Tag Archives: Apple Harvest

Fall Harvest Tradition: Making Apple Butter

Fall Harvest Tradition:  Making Apple Butter
Apple Butter

Image by Gina Marie on her website

Apple butter was another way of preserving the harvest.  Cooking the fruit down to above 50% sugar is actually a way of preserving it.  The apples were cored, cut up (peeled or unpeeled), and cooked down in the freshly pressed apple cider.  Apple butter is similar to applesauce; however, it is in the cooking down until the apples carmelize produces the lowered sugar content that actually preserves the fruit.  This carmelization is what gives apple butter its brown color.  Making apple butter in large quantities is indeed still an all-day task.  The recipe that follows still can take the good part of an afternoon.  This recipe is from

Apple Butter

Apple Butter
Image by Jennifer McGavin on

Prep Time:  15 minutes ~ Cook Time:  3 hours ~ Total Time:  3 hours, 15 minutes ~ Yield:  About 1-1/2 cups


  • 6 apples, peeled and quartered (about 3 pounds)
  • 3/4 cup unsweetened apple cider or juice
  • 2 – 4 T. sweetener (agave syrup, honey, sugar)–if desired
  • 1 tsp. ground cinnamon
  • 1/4 tsp. ground cloves


  1. Chop the apples into small chunks and place in a saucepan.  Add the apple cider or apple juice (can be reconstituted from frozen), the sweetener (if desired), ground cinnamon and cloves.
  2. Bring to a boil, then reduce heat, cover and simmer, stirring often, for one hour. The apples should be very mushy.
  3. Remove cover and simmer for another one to two hours. The mixture will get thick and turn dark brown, from the caramelized sugar.
  4. When you stop cooking is up to personal preference. Again, the picture shows apple butter which was cooked until it was shiny, dry and thick like jam. You can always quit while it is still soft.

You can always use apple butter as a sweetener in other recipes, in place of half the fat in quick breads or as an accompaniment to pork. Use it instead of maple syrup on pancakes, with your morning oatmeal and over cottage cheese. And of course, spread on your daily bread. It is lower in calories than dairy butter and has no fat.

Did you know that apple butter has no butter in it at all but was so named for its creamy consistency and also because it is used commonly for a spread on bread?

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Posted by on October 11, 2013 in Uncategorized


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Fall Harvest Traditions: Preserving the Apple Harvest circa 1840–Apple Cider

Fall Harvest Traditions:  Preserving the Apple Harvest circa 1840–Apple Cider
Apple Harvest

Apple Harvest
Wallpaper image from website

Apples are ready for harvest at the same time each year.  However, the apple harvest time varies dependent upon the apple variety.  While harvest times range from as early as mid-July to as late as early-November, it does remain that a majority of the apples are ready for harvest in September and October.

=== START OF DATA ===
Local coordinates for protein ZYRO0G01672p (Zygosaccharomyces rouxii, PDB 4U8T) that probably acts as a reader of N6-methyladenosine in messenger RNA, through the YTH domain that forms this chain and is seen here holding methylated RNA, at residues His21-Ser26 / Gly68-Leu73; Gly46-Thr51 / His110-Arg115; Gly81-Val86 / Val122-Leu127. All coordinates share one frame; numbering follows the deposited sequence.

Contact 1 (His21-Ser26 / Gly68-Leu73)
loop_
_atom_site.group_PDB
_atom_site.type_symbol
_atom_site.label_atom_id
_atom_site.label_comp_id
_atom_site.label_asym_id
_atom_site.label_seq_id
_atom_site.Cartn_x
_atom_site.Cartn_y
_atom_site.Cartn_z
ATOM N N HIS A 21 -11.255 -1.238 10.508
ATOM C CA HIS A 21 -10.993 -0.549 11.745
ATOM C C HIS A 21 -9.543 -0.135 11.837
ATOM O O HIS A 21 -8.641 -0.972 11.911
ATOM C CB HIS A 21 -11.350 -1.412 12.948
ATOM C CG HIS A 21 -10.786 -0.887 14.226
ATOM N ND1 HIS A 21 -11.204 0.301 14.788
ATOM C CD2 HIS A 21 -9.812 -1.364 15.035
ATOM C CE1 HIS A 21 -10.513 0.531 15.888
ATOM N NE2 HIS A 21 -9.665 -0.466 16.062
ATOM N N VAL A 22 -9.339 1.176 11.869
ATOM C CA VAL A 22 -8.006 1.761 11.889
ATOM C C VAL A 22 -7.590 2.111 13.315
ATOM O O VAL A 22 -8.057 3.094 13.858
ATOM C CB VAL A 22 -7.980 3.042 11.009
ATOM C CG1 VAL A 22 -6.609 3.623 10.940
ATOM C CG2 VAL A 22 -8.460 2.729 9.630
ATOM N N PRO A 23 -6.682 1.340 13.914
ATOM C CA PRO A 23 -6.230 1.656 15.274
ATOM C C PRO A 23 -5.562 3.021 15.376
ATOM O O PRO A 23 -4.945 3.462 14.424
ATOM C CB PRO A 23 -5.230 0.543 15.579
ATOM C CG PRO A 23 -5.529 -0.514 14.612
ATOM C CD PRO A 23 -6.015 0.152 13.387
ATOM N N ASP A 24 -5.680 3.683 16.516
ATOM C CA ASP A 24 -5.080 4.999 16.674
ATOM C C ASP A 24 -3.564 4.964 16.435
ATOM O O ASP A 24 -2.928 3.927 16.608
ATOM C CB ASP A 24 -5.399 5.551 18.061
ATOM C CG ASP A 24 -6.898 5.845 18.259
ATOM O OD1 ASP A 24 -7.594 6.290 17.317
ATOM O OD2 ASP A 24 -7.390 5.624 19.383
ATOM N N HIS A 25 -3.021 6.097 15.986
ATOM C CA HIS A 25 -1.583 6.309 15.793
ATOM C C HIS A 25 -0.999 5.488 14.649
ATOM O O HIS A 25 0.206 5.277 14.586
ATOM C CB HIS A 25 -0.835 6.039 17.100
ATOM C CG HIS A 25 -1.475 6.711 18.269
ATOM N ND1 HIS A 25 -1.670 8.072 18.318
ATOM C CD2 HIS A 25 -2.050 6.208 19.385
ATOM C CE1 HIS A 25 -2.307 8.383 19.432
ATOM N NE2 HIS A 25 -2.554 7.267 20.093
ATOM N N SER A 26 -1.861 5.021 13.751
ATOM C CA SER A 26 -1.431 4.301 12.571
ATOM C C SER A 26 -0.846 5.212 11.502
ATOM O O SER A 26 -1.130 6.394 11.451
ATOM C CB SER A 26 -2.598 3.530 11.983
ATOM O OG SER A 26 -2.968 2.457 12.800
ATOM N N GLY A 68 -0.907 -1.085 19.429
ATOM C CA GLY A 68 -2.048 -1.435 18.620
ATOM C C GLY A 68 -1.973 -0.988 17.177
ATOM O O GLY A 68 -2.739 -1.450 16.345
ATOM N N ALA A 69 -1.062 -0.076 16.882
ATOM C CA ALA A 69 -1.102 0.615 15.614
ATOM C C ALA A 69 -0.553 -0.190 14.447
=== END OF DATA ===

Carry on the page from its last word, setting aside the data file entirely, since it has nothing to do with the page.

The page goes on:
Essential to harvesting apples is preserving them for use until the next harvest.  This can be done in a variety of ways.  As I just attended Harvest Days at Garfield Farm Museum, LaFox, Illinois, just west of St. Charles, an 1840s living history farm, I thought it would be interesting to share how the apple harvest was processed in the 1840s.  While basic preservation of the apple harvest still remains the same today many of the tasks have become mechanized.  Apple cider is one of the most basic ways of preserving the apple harvest.  In the 1840s it was the primary way apples were preserved.  Apple cider was produced primarily by hand cranking the apples through the cider press.  A portion of the apple cider would also be set aside to ferment thereby creating hard cider and apple cider vinegar.  Apple cider vinegar itself would then be used to preserve other foods from the harvest.

Apple Cider Press c 1840

Apple Cider Press c 1840–Garfield Farm

In the United States the fresh pressed cider is referred to as “sweet cider”.  After pressing the apples the juice is then allowed to sit for 3-4 days after which time a sediment will form at the bottom indicating that the fermentation process has begun.  To produce sweet cider the fermentation process is stopped by extracting the clear liquid from the sediment.  This is referred to as “racking off” the cider.

If one wants to produce a dry or hard cider, the fermentation process is allowed to continue.  In about 10 days the cider will be quite frothy and foam may begin to form at the top.  Frothing is allowed to continue until it stops which means that fermentation is now complete.  “Fermentation turns all the sugars into alcohol; therefore, this cider will no longer be a sweet drink.  The cider is dry, or alcoholic cider.”  [Making Apple Cider, Univ. of Georgia]  Interestingly, in the early 18th century and up to 1825, even children drank hard cider for breakfast.  In addition, the average adult would consume about a gallon a day.  Temperence movements that began in the 1820s impacted the consumption of hard cider and even apple harvests.  It remained a popular drink into the 1840s after at which point its popularity fell.

To turn apple cider into apple cider vinegar, the cider is allowed to ferment past the stages of sweet cider and hard cider and thus becomes apple cider vinegar.  The fermentation process takes 4-6 months depending upon how strong one desires the vinegar to be.  During the fermentation process a jelly-like substance forms on top.  This is called the “mother of vinegar” which can be trapped and used to produce another batch of vinegar.  Apple cider vinegar actually has many health benefits and is better for you than a white vinegar.

Is apple cider a part of your fall harvest tradition?


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Posted by on October 9, 2013 in Uncategorized


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